How autism and race go together
In my media literacy class, we read and discussed a book chapter on criminalizing black culture and watched a segment of Spike Lee’s When the Levees Broke. If you’re unfamiliar with the program, When the Levees Broke reports on the aftermath of Hurricane Katrina and the Bush administration’s failure to respond quickly to the disaster. The article and the documentary, question how racism (and the lack of government help in the first week after Katrina hit) affected the treatment of the black culture; the article in regards to stereotyping blacks and the documentary in regards to ignoring pleas for help because New Orleans is predominantly black.
I’m sure my one or two readers are familiar with the infamous Associated Press pictures depicting whites “looking” for supplies while blacks were “looting” them. Katrina really undermined how little the country had progressed in defeating racism 40 years after the Civil Rights movement. I won’t discuss the what ifs because it’s impossible to measure the variables now with a new President (what if a Democrat was President, what if New Orleans was mostly white), but taking track record into account, historians may point to this moment as the event that sparked the unraveling of the Bush administration and the ripple effect it had on the GOP. Republicans had total control of Congress in 2005 when Katrina hit and since have been pushed out by the DFL.
While Obama’s election was an important milestone in the quest for racial tolerance, reading the chapter and watching the film gave me new thoughts on how race is viewed. The chapter discusses how the Moynihan reports in the ’60s and the War on Drugs in the ’80s were catalysts for overrepresenting blacks as mindless criminals; animals who needed to be kept on a leash. These stereotypes of gangbangers and objectifying women still exist in music videos, especially BET, which was designed to be an outlet for blacks (ironic?). However, the depiction of women now is different from the ’80s in the sense that women were portrayed as crack whores abusing the welfare system (Reagan and the second Bush cut a lot of social welfare programs in their tenures as President). I can provide the documentation if necessary.
Even local coverage often follows the conventional wisdom established in the ’80s. North Minneapolis is a prime example where viewers would believe the neighborhood is a war zone, and while stats do show there are more problems than other neighborhoods, north Minneapolis natives tell me it’s not that bad. You’ll see the occasional token story about something positive happening in the neighborhood followed by a series of stories reverting to conventional wisdom. Again, I have stats to back me up if you don’t believe me.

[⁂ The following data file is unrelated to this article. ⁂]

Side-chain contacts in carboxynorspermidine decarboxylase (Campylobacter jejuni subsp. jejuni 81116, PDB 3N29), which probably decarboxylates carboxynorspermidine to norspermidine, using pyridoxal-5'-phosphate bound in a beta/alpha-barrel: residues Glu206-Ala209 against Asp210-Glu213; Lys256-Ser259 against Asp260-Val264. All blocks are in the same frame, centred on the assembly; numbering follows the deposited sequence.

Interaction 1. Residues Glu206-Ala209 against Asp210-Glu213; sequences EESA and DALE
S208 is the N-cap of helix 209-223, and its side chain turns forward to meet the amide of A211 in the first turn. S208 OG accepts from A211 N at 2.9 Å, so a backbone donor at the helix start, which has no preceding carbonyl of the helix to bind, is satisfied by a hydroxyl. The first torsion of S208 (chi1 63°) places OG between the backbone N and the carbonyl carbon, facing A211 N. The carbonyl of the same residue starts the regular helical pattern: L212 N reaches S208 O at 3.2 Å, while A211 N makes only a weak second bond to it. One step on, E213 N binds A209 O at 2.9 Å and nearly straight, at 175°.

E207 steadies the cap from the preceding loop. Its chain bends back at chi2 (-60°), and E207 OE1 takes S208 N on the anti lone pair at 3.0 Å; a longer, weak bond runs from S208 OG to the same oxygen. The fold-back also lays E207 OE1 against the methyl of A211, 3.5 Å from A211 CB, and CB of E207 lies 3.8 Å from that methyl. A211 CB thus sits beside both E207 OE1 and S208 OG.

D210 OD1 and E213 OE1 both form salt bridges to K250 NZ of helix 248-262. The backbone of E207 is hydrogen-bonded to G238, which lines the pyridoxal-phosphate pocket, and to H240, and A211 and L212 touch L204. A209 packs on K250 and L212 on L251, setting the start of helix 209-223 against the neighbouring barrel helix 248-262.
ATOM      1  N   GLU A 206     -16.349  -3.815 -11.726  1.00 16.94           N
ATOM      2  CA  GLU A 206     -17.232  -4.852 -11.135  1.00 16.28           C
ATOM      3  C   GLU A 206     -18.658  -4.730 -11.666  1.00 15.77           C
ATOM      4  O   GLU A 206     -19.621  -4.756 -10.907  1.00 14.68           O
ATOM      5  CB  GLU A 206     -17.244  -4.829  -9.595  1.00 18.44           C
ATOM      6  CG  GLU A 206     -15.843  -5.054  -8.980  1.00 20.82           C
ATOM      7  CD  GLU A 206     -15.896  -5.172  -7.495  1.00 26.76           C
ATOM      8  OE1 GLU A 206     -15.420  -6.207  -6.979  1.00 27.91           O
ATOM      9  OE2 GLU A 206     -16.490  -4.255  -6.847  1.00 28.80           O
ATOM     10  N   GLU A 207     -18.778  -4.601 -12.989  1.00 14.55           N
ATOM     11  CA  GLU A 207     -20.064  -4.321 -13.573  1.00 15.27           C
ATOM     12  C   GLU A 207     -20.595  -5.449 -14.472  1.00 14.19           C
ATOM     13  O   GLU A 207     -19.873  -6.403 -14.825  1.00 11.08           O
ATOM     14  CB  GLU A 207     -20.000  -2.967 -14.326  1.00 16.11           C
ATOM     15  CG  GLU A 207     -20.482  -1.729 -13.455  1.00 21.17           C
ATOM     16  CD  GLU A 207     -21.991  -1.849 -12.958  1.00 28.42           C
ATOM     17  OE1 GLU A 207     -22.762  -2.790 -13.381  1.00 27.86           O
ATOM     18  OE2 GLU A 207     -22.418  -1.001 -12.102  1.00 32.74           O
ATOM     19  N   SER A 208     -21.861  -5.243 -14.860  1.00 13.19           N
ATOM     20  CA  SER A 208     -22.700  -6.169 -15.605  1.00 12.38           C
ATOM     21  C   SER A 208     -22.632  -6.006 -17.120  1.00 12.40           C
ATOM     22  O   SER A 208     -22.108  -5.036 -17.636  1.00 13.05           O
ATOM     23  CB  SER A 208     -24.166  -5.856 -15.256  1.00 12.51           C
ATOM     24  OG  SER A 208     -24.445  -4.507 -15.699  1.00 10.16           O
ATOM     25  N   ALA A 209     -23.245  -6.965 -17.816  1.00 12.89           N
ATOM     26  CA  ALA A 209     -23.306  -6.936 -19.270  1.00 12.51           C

So what does this have to do with autism? Given that we’re supposed to be logical beings, I always get riled up over stories of racism because I find criticizing people over something they can’t change illogical. As a result, I also find that clinging to beliefs that are factually incorrect illogical. Unfortunately, I feel that view is lost in people that act on impulse and emotion rather than logic and facts (and yet I express them in these circumstances). My parents don’t completely share my perspective, particularly my father, who has used the n-word in my presence. While his mechanical skills and knowledge of cell phones could probably land him several jobs if he decided to pursue them, you can tell he doesn’t follow current events and social topics like I do. I’m very concerned that if something happened to me and the perpetrator was a person of color, my parents would automatically revert to the false stereotypes of that particular group, which I would find very disappointing.
Conversely, I also believe that every ethnic background shelters themselves too often when they should be attempting to bridge the racial divide, as was the case in some ways with the Michael Richards tirade and Don Imus’ “nappy-headed hos” comment towards the Rutgers women’s basketball team in 2007. I won’t divulge too much as it’s quite complicated.
This argument about stereotypes could also be applied to the Arab community in the wake of 9/11 or the multiracial population, especially those who are part black, with the one drop rule. I consider myself fortunate that I’m willing to embrace differnces rather than fear them. In order to reach the next step, however, conventional wisdom categorizing blacks as criminals must be purged. It gives white criminals an easy scapegoat to cover up their own crimes (several were listed in the chapter written by Stabile) and allows them to manipulate the people who are giving them a voice. In other words, if the facts don’t add up, don’t automatically trust the person in question. In a less extreme scenario, before you believe something, make sure you have indisputable evidence to support your claim.